With the launch of 2014 as the International Year of Family Farming, the United Nations Food and Agriculture Organisation (FAO) and many agriculture experts acknowledged how important small farms are for feeding the world. However, they wildly overestimate how much land is being farmed by smallholders.

'I couldn't believe it when the FAO said family farms manage 70% of all farmland. This contradicts all of our experience with small farms around the world,' said Hobbelink.

Researchers at GRAIN dug into mountains of data from every country as well as FAO

statistics and information to find out who owns what. In many countries farmland ownership is very difficult to determine and there are varying definitions of what is a small farm or a family farm. Some giant corporate farms are family-owned.

'Our report outlines how we did our analysis. We checked our findings with other sources and this is closer to reality than the FAO number,' Hobbelink said.

'It's an important report and corresponds to our own research,' agreed Frederic Mousseau, policy director of the Oakland Institute, a US-based policy think-tank focused on global land and food issues.

Small farmers can feed the future nine billion people on the planet if they have the land, Mousseau told IPS.

'The current global food system is set up to provide fuels and food for Western markets,' he said. 'It's not about feeding the most people.'

Zimbabwe was harshly criticised by the international community for redistributing farmland to smallholders in 2000. They now produce over 90% of the nation's food crops, compared to 60-70% before 2000.

'More [Zimbabwean] women own land in their own right, which is key to food sovereignty everywhere,' said Elizabeth Mpofu, general coordinator of La Via Campesina.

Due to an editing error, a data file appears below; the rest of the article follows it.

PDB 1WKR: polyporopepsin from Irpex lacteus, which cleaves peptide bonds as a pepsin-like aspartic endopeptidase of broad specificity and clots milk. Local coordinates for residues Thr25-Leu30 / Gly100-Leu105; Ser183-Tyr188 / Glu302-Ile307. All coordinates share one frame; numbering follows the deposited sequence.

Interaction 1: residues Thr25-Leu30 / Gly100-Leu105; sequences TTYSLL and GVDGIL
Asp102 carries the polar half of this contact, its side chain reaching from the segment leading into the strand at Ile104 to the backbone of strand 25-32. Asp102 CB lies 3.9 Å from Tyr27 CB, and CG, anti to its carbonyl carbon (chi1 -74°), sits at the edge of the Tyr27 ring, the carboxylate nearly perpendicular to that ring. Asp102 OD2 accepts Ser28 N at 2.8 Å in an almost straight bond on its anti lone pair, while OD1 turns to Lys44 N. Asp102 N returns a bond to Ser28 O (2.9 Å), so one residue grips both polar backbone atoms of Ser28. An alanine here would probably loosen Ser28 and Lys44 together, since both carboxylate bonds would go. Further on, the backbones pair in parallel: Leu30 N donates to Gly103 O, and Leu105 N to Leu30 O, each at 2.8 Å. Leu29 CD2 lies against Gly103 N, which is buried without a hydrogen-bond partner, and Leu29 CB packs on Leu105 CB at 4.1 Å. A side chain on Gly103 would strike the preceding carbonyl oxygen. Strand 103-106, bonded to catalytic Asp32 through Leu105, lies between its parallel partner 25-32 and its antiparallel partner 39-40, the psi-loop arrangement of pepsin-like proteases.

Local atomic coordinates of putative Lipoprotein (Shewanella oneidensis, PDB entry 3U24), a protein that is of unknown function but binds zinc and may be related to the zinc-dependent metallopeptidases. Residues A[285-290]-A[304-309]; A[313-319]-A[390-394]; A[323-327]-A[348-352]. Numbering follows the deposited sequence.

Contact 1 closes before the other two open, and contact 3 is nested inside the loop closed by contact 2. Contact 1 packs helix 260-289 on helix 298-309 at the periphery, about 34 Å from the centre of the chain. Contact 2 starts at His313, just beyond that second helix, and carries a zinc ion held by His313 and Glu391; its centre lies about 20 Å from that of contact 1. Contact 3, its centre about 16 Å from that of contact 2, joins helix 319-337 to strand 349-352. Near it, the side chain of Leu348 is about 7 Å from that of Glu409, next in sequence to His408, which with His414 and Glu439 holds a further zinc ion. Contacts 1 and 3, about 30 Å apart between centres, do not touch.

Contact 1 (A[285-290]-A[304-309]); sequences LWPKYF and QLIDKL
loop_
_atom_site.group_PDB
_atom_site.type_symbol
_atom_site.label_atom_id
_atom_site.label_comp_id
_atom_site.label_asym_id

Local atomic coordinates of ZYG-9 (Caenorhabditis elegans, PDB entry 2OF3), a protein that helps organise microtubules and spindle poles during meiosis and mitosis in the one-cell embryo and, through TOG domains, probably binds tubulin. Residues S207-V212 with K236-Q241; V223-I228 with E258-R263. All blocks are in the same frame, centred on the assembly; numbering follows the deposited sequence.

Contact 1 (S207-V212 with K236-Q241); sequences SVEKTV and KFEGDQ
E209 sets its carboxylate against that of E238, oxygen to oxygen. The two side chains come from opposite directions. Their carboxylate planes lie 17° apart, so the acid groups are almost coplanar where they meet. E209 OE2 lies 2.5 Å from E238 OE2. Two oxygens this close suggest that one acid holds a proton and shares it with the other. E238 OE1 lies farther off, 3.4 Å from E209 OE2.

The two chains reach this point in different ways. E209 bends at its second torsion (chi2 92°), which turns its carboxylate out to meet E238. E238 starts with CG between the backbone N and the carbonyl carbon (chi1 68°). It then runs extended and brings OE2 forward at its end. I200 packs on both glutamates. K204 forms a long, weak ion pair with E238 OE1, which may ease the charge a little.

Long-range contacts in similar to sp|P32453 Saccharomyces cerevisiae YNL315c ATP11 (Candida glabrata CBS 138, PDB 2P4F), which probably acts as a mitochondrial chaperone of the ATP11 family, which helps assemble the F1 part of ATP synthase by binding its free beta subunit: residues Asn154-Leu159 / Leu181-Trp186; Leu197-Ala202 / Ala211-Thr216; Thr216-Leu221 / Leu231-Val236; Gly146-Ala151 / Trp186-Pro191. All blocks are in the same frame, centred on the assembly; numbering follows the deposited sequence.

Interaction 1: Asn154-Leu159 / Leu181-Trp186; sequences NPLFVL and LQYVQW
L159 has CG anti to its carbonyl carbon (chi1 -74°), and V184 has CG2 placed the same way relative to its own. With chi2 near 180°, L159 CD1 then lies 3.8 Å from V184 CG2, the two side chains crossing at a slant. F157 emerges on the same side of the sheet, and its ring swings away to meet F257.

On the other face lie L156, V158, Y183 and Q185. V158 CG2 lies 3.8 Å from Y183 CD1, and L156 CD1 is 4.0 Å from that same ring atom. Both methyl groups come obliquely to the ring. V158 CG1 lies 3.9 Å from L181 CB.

'Land grabbing'

Since the 2008-09 food crisis, there has been a rush to buy up farmland all around the world by Wall Street and financial institutions, said Mousseau.

In developing countries an estimated 250 million hectares' worth of land investment, also known as 'land grabbing', has occurred between 2000 and 2011. The same thing is happening in the US.

In many areas the price of land has shot upwards, pushing many farmers off their land. 'US farms are increasingly run by corporate farm managers who hire farm workers not farmers,' he said.

Investors see farmland as a safe and secure investment, especially in the US, with its multi-billion-dollar farm subsidies. As a result, an estimated $10 billion in capital is already looking for access to US farmland, according to the Oakland Institute's 'Down on the Farm' report.

Over the next 20 years, 400 million acres, or nearly half of all US farmland, is set to change hands as the current generation retires. Institutional investors are eagerly waiting to buy, the report said.

That will be bad news for food production, farmland, the environment and the economy. The US and far too many other countries have bought into agribusiness propaganda and financial lobbying that commercial, large-scale agriculture is how to feed the world, create jobs and grow the economy, said Mousseau.

'Instead government policies need to be aligned to favour small farmers, not corporations,' he added.

The hard evidence from many studies shows that small farmers practising agroecological farming produce more food, protect soil and water, have far lower carbon emissions and provide better livelihoods, said Hobbelink.

'Small farmers give each hectare of their precious land far more attention and care,' he stressed. - IPS